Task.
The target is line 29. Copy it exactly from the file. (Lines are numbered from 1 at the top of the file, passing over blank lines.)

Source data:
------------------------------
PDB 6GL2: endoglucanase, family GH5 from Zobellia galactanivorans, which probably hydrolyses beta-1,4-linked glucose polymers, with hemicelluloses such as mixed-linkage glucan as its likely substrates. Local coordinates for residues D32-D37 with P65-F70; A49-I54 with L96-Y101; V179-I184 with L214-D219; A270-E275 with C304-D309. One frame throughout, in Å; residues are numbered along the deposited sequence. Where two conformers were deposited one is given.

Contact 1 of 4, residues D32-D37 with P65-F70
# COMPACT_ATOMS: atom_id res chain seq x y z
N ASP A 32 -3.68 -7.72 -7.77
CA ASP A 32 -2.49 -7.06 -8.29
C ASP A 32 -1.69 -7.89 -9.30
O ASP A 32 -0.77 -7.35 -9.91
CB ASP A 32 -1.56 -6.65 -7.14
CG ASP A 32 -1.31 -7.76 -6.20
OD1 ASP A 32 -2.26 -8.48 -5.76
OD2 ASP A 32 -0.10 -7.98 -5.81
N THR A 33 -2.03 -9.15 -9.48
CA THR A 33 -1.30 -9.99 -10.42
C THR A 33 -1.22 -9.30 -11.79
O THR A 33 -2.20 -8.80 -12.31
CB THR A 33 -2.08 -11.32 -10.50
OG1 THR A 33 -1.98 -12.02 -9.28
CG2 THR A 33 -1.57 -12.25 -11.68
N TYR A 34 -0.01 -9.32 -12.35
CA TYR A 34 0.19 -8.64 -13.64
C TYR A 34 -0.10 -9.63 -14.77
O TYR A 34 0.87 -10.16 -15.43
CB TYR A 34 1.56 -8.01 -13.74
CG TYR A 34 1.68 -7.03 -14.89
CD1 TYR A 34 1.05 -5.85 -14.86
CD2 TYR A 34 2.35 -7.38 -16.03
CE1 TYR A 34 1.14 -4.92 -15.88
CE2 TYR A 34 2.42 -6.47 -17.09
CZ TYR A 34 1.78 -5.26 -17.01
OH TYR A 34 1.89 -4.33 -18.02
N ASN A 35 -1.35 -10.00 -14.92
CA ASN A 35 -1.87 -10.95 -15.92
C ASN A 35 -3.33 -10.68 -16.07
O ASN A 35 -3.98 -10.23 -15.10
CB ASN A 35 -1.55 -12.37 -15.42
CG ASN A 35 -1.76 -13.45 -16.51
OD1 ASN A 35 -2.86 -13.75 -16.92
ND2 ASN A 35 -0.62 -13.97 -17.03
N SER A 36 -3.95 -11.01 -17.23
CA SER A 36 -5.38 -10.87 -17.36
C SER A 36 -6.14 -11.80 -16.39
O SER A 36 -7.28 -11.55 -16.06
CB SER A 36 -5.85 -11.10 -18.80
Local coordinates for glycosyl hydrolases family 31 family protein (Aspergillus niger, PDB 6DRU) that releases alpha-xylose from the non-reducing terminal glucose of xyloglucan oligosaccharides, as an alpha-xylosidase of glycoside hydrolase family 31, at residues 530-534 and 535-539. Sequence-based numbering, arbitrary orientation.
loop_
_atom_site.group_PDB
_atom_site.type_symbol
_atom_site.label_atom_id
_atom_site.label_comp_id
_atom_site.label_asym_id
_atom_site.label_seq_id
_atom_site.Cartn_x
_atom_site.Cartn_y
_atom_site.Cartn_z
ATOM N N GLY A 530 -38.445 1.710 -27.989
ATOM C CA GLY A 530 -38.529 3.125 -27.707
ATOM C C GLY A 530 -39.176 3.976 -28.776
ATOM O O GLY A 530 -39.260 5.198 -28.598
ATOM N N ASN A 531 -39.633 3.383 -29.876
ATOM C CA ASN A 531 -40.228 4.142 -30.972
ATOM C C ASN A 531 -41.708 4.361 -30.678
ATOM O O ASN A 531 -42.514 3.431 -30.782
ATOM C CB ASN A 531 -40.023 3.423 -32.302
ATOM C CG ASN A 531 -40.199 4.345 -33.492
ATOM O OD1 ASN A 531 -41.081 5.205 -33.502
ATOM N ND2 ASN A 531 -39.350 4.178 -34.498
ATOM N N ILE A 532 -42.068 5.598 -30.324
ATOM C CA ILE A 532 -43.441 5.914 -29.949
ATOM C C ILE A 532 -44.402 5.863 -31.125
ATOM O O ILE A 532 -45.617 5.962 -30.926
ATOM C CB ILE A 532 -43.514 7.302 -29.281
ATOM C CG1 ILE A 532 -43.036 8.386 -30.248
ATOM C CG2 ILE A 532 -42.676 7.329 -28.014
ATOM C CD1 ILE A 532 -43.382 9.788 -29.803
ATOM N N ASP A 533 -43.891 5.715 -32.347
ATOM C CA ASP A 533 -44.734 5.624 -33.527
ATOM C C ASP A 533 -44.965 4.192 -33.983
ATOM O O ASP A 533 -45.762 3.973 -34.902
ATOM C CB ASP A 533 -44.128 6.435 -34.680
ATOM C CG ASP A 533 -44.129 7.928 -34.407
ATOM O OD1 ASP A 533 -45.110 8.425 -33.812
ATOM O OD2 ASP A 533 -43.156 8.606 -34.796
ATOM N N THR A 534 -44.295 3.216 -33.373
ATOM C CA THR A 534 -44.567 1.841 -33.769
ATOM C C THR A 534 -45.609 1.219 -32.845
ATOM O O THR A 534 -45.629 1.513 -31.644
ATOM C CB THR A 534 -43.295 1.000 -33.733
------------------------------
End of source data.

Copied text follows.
CZ TYR A 34 1.78 -5.26 -17.01